Second inauguration of Richard Nixon

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Second Presidential Inauguration of Richard Nixon
Nixon 1973 inauguration.jpg
DateJanuary 20, 1973; 45 years ago (1973-01-20)
LocationWashington, D.C.
United States Capitol
ParticipantsPresident Richard Nixon
Vice President Spiro Agnew

The second inauguration of Richard Nixon as President of the United States was held on January 20, 1973 at the eastern portico of the United States Capitol in Washington, D.C.. The inauguration marked the commencement of the second term of Richard Nixon as President and the second term of Spiro Agnew as Vice President. Chief Justice Warren E. Burger administered the Oath of office to the President and the oath of office to the Vice President.[1]

Agnew resigned from office 263 days into this term, and was succeeded by Gerald Ford (in accordance with Section 2 of the Twenty-fifth Amendment). Nixon resigned 1 year, 201 days into the term, and was succeeded by Ford.

Death of Lyndon B. Johnson[edit]

Former president Lyndon B. Johnson, whom Nixon replaced in the White House in 1969, died two days after the inauguration. Johnson thus became the sixth president who died during his immediate successor's administration, following George Washington (1799), James K. Polk (1849), Andrew Johnson (1875), Chester A. Arthur (1886) and Calvin Coolidge (1933), who died during the administrations of John Adams, Zachary Taylor, Ulysses S. Grant, Grover Cleveland (1st term), and Herbert Hoover, respectively. Many of the ceremonies that the Armed Forces Inauguration Committee had planned during the ten days had to be canceled to allow for a full state funeral.[2]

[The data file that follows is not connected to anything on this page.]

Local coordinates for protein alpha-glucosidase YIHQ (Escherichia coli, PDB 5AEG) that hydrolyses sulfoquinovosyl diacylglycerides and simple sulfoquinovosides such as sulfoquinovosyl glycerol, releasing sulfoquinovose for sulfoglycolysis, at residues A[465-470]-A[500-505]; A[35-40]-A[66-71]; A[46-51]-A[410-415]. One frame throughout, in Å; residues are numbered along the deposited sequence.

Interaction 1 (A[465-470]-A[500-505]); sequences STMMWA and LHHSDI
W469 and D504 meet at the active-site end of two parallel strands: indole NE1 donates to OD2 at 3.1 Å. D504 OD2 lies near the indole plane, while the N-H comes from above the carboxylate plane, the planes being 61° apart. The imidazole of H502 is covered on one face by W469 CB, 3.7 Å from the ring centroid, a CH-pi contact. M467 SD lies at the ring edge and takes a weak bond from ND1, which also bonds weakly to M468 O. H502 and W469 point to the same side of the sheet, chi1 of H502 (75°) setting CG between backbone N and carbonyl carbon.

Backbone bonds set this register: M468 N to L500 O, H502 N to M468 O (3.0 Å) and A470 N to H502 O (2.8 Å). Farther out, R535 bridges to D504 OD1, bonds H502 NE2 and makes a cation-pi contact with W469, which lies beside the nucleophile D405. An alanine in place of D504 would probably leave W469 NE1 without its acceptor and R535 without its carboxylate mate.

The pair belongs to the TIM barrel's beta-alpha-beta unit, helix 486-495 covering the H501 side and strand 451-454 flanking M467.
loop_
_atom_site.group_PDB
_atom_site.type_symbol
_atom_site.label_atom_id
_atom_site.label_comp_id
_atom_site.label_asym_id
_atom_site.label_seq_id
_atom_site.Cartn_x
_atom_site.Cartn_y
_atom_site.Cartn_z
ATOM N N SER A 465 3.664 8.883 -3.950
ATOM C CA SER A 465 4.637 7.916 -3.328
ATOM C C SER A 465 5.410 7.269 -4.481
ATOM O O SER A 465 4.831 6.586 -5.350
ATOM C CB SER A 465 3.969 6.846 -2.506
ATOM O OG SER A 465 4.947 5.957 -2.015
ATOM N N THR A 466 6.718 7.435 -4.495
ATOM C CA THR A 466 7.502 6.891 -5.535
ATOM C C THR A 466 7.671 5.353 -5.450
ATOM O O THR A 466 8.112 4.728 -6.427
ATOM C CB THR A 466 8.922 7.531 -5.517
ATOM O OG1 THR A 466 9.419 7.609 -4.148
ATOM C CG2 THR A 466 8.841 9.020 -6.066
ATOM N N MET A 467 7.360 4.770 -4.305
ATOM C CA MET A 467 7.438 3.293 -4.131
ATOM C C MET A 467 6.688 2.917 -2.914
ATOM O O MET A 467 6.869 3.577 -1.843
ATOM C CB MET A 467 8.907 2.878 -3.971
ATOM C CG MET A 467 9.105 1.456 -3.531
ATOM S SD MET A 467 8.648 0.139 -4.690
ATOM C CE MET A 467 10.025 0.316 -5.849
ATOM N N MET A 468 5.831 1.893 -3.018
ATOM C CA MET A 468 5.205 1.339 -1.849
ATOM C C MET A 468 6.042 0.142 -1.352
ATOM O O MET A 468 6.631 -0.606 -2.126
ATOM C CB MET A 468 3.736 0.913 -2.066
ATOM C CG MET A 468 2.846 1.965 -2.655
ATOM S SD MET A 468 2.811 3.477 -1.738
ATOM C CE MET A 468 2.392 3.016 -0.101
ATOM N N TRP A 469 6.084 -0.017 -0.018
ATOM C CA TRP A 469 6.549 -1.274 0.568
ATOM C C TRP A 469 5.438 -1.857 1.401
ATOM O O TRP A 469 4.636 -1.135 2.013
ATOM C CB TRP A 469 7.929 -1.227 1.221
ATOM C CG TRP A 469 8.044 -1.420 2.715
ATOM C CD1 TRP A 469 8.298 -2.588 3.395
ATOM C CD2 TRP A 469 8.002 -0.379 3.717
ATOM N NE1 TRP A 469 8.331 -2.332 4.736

Many of the military men who participated in the inauguration took part in the funeral.[2] Johnson's casket traveled the entire length of the Capitol, entering through the Senate wing when taken into the rotunda to lie in state, and exiting through the House wing; this was due to construction on the East Front steps.[3]

During the ceremony, Look With Pride On Our Flag, a song dedicated to President Nixon and composed by Hank Fort, was played.[4]

See also[edit]


  1. ^
  2. ^ a b Elsen, William A. (January 25, 1973). "Ceremonial Group Had Busy 5 Weeks". The Washington Post. p. D3.
  3. ^ Foley, Thomas (January 25, 1973). "Thousands in Washington Brave Cold to Say Goodbye to Johnson". The Los Angeles Times. p. A1.
  4. ^ "Eleanor H. Fort, Composer, Dead". The Daily Times. Salisbury, Maryland. January 14, 1973. p. 48. Retrieved December 25, 2015 – via open access publication – free to read

External links[edit]